In my computations I cache some intermediate values and reuse them to generate multiple losses. While this caching is correct (i.e. produces identical losses as the non-cached version), I have noticed that the gradients are sometimes slightly off. The problem is worse in high dimensions (off by 1e-6 in some cases). I am not able to convince myself that this is working as intended.

Here’s a toy example with a single one-dimension parameter. See the comment before the grad() function for details:

```
import torch
from functools import partial
Var = torch.autograd.Variable
Param = torch.nn.Parameter
torch.manual_seed(3)
def myprint(prefix, orig, var):
print prefix, orig.data.view(1, -1).numpy().tolist(),
", gradient:", var.contiguous().data.view(1, -1).numpy().tolist()
""" Loss = torch.sum(w*x) + torch.sum((w*x)^2)
We compute this in two ways, which give identical results, but different gradients.
A) f = w*x # We cache f and reuse it in the two losses
L1 = torch.sum(f)
L2 = torch.sum(torch.pow(f, 2))
Loss = L1 + L2
B) f1 = w*x
L1 = torch.sum(f1)
f2 = w*x # Compute again
L2 = torch.sum(torch.pow(f2, 2))
Loss = L1 + L2
"""
def grad():
w = Param(torch.Tensor([0.8032760620117188]))
x = Var(torch.Tensor([[0.17483338713645935]]))
print "W", w.data.view(1, -1).numpy().tolist()
print "X", x.data.view(1, -1).numpy().tolist()
print "\n"
f = w * x
f.register_hook(partial(myprint, "Method A: w*x", f))
l1 = torch.sum(f)
l1.register_hook(partial(myprint, "Method A: l1", l1))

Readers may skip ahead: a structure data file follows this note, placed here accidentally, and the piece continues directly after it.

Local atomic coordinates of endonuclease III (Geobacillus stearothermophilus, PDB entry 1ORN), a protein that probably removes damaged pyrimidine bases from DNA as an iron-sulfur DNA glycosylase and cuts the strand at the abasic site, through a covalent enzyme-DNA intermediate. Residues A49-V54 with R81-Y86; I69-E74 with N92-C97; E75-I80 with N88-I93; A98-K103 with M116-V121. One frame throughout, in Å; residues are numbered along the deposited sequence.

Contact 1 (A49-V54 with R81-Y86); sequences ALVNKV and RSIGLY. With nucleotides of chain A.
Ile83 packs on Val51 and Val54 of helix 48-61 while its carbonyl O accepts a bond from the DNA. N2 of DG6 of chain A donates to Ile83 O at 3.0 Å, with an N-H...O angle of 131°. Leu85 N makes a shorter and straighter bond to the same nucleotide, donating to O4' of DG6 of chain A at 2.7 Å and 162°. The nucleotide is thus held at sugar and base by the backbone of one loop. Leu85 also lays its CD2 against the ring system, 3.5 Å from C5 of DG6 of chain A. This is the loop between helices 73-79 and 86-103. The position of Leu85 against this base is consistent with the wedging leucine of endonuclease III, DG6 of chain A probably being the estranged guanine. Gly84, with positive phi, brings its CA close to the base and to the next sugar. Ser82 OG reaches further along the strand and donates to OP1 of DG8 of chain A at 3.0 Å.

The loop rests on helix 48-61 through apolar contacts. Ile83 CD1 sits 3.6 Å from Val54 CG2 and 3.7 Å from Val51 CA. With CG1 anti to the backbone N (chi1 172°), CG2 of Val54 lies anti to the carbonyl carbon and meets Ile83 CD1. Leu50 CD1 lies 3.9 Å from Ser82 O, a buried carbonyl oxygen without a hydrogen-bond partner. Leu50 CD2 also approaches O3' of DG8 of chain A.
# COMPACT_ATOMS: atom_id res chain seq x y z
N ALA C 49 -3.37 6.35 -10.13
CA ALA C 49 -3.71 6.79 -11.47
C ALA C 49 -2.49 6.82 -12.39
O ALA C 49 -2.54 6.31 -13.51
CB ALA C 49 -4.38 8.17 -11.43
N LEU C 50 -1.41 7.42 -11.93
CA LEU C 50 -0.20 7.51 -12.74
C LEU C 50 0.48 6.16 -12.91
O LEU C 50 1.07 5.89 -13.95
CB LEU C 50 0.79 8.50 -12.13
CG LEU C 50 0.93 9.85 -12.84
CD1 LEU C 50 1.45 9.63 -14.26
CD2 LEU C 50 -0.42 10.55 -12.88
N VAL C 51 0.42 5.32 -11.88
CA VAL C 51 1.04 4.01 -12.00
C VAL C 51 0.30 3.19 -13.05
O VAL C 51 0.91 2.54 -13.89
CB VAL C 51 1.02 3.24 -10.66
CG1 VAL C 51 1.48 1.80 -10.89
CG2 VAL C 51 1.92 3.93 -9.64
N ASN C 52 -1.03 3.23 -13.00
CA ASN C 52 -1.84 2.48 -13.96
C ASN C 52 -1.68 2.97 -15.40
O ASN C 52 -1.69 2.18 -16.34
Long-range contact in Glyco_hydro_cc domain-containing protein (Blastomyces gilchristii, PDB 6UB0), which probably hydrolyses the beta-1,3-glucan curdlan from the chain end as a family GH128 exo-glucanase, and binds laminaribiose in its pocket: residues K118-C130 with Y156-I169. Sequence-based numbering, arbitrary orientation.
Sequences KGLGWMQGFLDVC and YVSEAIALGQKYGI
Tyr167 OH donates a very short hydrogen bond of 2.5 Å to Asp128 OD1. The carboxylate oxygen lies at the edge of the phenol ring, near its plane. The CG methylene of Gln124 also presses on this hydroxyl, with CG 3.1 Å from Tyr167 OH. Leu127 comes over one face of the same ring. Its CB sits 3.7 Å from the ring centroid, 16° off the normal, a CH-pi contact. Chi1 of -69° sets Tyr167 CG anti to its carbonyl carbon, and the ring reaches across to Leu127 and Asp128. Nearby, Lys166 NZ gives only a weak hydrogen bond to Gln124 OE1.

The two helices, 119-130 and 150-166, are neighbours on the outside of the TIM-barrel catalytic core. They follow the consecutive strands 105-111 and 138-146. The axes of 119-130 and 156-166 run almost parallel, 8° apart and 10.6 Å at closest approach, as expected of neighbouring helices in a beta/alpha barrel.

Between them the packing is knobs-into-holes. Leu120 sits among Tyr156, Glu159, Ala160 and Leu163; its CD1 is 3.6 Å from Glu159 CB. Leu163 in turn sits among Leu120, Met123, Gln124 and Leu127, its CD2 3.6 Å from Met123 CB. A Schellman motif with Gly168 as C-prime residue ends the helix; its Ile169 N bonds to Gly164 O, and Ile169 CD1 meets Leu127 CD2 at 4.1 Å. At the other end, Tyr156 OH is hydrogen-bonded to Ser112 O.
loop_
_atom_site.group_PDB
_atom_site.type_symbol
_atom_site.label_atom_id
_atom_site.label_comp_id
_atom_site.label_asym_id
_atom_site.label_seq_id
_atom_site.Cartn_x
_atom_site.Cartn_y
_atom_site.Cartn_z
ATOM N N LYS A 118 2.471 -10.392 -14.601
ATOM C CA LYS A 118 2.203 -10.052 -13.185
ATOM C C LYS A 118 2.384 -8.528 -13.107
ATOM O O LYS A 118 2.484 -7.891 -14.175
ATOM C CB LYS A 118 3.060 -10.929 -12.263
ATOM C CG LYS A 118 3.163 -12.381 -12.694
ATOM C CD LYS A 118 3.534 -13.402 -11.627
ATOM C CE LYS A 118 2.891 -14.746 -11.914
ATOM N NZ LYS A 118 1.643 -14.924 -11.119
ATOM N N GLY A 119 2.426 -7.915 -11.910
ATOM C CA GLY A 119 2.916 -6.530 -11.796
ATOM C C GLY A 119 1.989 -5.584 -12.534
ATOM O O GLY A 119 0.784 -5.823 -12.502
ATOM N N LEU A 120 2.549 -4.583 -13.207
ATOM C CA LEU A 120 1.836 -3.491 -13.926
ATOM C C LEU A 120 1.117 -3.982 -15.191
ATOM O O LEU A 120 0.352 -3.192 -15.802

l2 = torch.sum(torch.pow(f, 2))
l2.register_hook(partial(myprint, "Method A: l2", l2))
loss = l1 + l2
loss.backward()
g1 = w.grad.data.clone()
print "\n"
# Second way of computing the loss.
w.grad.data.zero_()
f1 = w * x
f1.register_hook(partial(myprint, "Method B: w*x (1)", f1))
l1 = torch.sum(f1)
l1.register_hook(partial(myprint, "Method B: l1", l1))
f2 = w * x
f2.register_hook(partial(myprint, "Method B: w*x (2)", f2))
l2 = torch.sum(torch.pow(f2, 2))
l2.register_hook(partial(myprint, "Method B: l2", l2))
loss = l1 + l2
loss.backward()
g2 = w.grad.data.clone()
print "\n"
print "Method A: gradient w.r.t. W=", g1.numpy().tolist()
print "Method B: gradient w.r.t. W=", g2.numpy().tolist()
grad()
```

This produces:

W [[0.8032760620117188]]

X [[0.17483338713645935]]Method A: l1 [[0.1404394805431366]] , gradient: [[1.0]]

Method A: l2 [[0.01972324773669243]] , gradient: [[1.0]]

Method A: w*x [[0.1404394805431366]] , gradient: [[1.280879020690918]]Method B: l1 [[0.1404394805431366]] , gradient: [[1.0]]

Method B: l2 [[0.01972324773669243]] , gradient: [[1.0]]

Method B: wx (1) [[0.1404394805431366]] , gradient: [[1.0]]x (2) [[0.1404394805431366]] , gradient: [[0.2808789610862732]]

Method B: wMethod A: gradient w.r.t. W= [0.2239404171705246]

Method B: gradient w.r.t. W= [0.2239404022693634]

Note that the two gradients at the end are slightly different. As I said, the problem is worse in higher dimensions.